The first Sunday in November marks the shift out of Daylight Saving Time. It officially ends at 2:00 a.m., when the clock is turned back one hour and we thus “gain” an extra hour that night. While that additional 60 minutes of sleep – if you take advantage of it – can feel mighty good, this change also means that an hour of daylight is taken away from the evening, ushering in the darkness of winter. Changes in time, season, and level of light all impact behavior and can lead to drowsy driving.
Drowsy driving is impaired driving
Daylight savings drives distraction
The subtlest changes in sleep patterns and circadian rhythms can alter your level of alertness, increasing the risk of car accidents. But drowsy driving is not just about falling asleep at the wheel – it’s a severe impairment in judgment and reaction time that comes from lack of sleep. In fact, the National Highway Traffic Safety Administration (NHTSA) notes that the manifestations of drowsy driving mimic those of drunk driving (or distracted driving or drugged driving): drifting out of your lane, swerving into oncoming traffic, difficulty remembering the last few miles that you’ve driven, hitting rumble strips, and missing your exit.
Some people rely on sleeping pills to help them get enough shut-eye or manage a sleep disorder, but research has found that dependency on sleep aids increases the risk of being involved in a morning car accident. Even after the sleeping-aid effects have worn off, people can remain sleepy, and this leads to slow reaction time, dulled level of alertness, failing to observe the speed limit, and poor judgment.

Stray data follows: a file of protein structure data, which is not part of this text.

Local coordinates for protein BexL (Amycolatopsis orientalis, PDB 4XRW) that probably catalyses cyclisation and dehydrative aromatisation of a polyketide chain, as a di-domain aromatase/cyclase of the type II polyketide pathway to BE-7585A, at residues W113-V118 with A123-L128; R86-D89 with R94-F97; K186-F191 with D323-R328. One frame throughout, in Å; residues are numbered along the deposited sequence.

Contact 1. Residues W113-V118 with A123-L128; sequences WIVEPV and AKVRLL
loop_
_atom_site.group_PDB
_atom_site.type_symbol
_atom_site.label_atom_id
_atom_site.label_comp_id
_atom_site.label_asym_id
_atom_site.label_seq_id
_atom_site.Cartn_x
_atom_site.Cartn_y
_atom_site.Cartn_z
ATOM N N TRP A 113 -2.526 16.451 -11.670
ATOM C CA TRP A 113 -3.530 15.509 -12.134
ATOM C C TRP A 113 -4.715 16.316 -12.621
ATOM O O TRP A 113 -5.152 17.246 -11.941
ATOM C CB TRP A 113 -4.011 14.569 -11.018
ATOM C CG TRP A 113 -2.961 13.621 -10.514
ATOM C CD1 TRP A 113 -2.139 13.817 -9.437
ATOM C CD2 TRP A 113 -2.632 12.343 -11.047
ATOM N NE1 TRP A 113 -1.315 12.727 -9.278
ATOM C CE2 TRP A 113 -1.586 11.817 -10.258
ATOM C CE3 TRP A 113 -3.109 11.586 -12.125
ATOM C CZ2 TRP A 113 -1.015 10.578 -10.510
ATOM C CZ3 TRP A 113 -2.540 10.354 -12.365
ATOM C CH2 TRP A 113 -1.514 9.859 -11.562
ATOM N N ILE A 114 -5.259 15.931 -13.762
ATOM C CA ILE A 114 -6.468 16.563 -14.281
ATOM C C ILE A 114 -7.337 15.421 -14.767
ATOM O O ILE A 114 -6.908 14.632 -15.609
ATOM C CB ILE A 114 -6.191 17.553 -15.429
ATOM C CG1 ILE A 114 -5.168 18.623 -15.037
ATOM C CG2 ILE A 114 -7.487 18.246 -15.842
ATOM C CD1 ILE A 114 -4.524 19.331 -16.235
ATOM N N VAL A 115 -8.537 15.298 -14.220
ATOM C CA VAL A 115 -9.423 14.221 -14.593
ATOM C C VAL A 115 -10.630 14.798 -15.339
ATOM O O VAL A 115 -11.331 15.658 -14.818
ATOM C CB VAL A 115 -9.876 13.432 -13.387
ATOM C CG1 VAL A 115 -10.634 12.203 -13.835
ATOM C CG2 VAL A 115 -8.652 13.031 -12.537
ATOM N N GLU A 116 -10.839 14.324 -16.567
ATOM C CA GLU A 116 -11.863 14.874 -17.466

The reality of sleep deprivation means bad news for pedestrians and bicyclists, who must be extra-vigilant watching out for drowsy drivers. The combination of fatigued drivers and darkened evening roads leads to a jump in pedestrian fatalities and injuries at the end of daylight saving time.
Legislation to curb drowsy driving
NHTSA reports that more than 100,000 car crashes – which leave over 71,000 people injured and more than 1,500 dead – involve drowsy driving every year. So it’s no mystery why states around the country have embraced legislative efforts to reduce the number of drowsy drivers on the road:
- In Alabama, California, Florida, and Texas, Drowsy Driver Awareness Days or Prevention Weeks have been enacted.
- In Arkansas, a driver involved in a fatal accident who has gone without sleep for 24 consecutive hours can be charged with “fatigued driving,” an offense under negligent homicide, punishable as a class A misdemeanor.
- New Jersey honors the 24-hour rule, but classifies drowsy drivers in this situation as driving recklessly, in the same class as an intoxicated driver.
- In Utah, road signs have been installed to warn against drowsy driving and provide info about where drivers can pull over to rest.
Combat drowsy driving by getting enough sleep every night. Drivers who sleep only five to six hours a night are twice as likely to crash, according to the AAA Foundation for Traffic Safety. Risks quadruple when you sleep only four to five hours a night.
If you ignore the signs of sleepiness and get nailed for drowsing driving, you should contact an attorney who specializes in impaired driving charges. If your drowsing driving results in property damage or injuries to other people, you should consult a lawyer who specializes in in car accidents or personal injury.